handbag
    Participant

    Lots of Crew, put one of their uniform shoes in the safe. That way they won’t leave the room without getting it out and forget anything in the safe. I do when working, but not found a similar item, that I can put in when traveling at other times.


    GivingupBA
    Participant

    Lots of Crew, put one of their uniform shoes in the safe. That way they won’t leave the room without getting it out and forget anything in the safe. I do when working, but not found a similar item, that I can put in when traveling at other times.

    That’s a good idea I never thought of.

    My method is to sellotape a sheet of paper saying “EMPTY SAFE!” to the hotel room inside door handle – a bit odd, I know, but it works for me.


    stevescoots
    Participant

    On Aircraft and trains always keep passport, phone and 1 credit card in your pocket, you never know how fast you need to get out of a plane and at least if your lucky to get out you dont have to wait to contact loved ones, wait for acrriers to make arrangements for hotel or getting home.


    LuganoPirate
    Participant

    On Aircraft and trains always keep passport, phone and 1 credit card in your pocket, you never know how fast you need to get out of a plane and at least if your lucky to get out you dont have to wait to contact loved ones, wait for acrriers to make arrangements for hotel or getting home.

    I do the same and for the same reason I keep my shoes on until we have reached cruising height.
    If travelling by car I leave the car keys in the safe
    A few hotels do ask if you’ve checked the safe when checking out.

    In some places I put a chair under the door handle or if it doesn’t fit in front of the door so it will make some noise – hopefully – if opened.
    In my trouser pocket I always carry a small penknife and a lighter. Can be useful for burning off those plastic straps.

    Never go alone through dark unknown places at night.

    A common scam is to be approached by a stranger, well dressed, telling some tale of woe and asking for money to get home. Either ignore them, politely decline or suggest they go to the police station or embassy for help.


    capetonianm
    Participant

    A common scam is to be approached by a stranger, well dressed, telling some tale of woe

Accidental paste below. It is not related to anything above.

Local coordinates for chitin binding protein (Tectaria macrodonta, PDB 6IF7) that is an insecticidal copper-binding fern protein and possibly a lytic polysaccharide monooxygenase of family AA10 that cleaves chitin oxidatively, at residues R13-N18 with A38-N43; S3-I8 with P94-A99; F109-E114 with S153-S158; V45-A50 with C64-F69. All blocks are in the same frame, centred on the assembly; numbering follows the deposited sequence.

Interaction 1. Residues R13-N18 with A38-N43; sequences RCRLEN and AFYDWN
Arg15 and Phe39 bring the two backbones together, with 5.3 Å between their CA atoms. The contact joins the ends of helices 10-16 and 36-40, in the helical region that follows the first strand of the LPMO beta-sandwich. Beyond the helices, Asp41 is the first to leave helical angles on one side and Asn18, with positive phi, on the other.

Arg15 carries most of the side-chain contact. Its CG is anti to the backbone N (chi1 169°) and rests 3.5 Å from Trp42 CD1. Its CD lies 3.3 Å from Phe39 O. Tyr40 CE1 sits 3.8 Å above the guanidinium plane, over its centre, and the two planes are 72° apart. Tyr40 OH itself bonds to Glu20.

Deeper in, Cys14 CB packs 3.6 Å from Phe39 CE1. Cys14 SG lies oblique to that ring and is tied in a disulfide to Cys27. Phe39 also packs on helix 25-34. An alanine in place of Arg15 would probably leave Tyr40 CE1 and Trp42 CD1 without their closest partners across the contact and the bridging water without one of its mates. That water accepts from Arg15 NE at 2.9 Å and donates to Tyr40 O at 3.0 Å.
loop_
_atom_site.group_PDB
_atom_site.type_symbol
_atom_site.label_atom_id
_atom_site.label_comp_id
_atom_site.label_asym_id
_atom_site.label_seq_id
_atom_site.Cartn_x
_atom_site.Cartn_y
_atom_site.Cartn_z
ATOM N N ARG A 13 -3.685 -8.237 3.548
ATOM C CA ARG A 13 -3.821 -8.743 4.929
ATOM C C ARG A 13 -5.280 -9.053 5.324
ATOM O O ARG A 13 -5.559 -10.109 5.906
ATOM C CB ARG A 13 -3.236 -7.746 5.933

Years ago there was such a fellow in CPT. I almost got caught before I knew what he was up to as he had a superb modus operandi.
    He would look at you as if he recognised you and confidently walk up with a hand outstretched in greeting and say :
    “Hello, my dear fellow”, in a very well-spoken accent, “how lovely to see you after so long …….”
    So of course you’d think ……… um …. who is this.
    Then he’d launch into the tale of woe. He must have caught a lot of people. He was good.


    stevescoots
    Participant

    As cruel as it may sound ignore beggars and well dressed alike, as I have had attempted shakedowns by them both in the past in most cities. I also avoid areas unlit and not so busy areas and pick pockets are everywhere even in traffic. I recall an incident several years ago stuck in traffic on the notorious Sao Paulo roads. I was in the passenger car I had hired, and a customer’s sister was driving me and the car back to the airport. A motorbike came past and they banged on the roof very hard, my instinct was to get out and go wtf at them when she grabbed me and told me to stay in. Sure enough they stopped and looked back. She explained it’s a trap, if I had got out they would come back to argue, pull a gun or knife and at best be robbed.
    We are just setting up our factory in HCM and until I get an apartment there I am staying in D1, factory is far side of D8 so I bought myself a nice 1966 lambretta to go to work each day, cuts 40+ minutes out of the rush hour journey and gives me something to tinker with over the weekends, anyway I digress, I am a dab hand at flying through the notorious traffic and the only place I am at a standstill is the traffic lights. A few weeks ago, when I got back I noticed my backpack was half undone. Somebody had obviously had a go while I was at the lights and luckily the inner pockets were locked. Even on the move they can get you


    traveldoc1
    Participant

    If arranging a hotel or limo pickup from the airport, have a pre-arranged codeword which only the genuine driver should know. It’s possible (and has happened) that the genuine driver, holding a card with your name on it, is told that you’re waiting elsewhere. While he goes off to find you the scammer then holds up your name card and you unsuspectingly get into a rogue vehicle.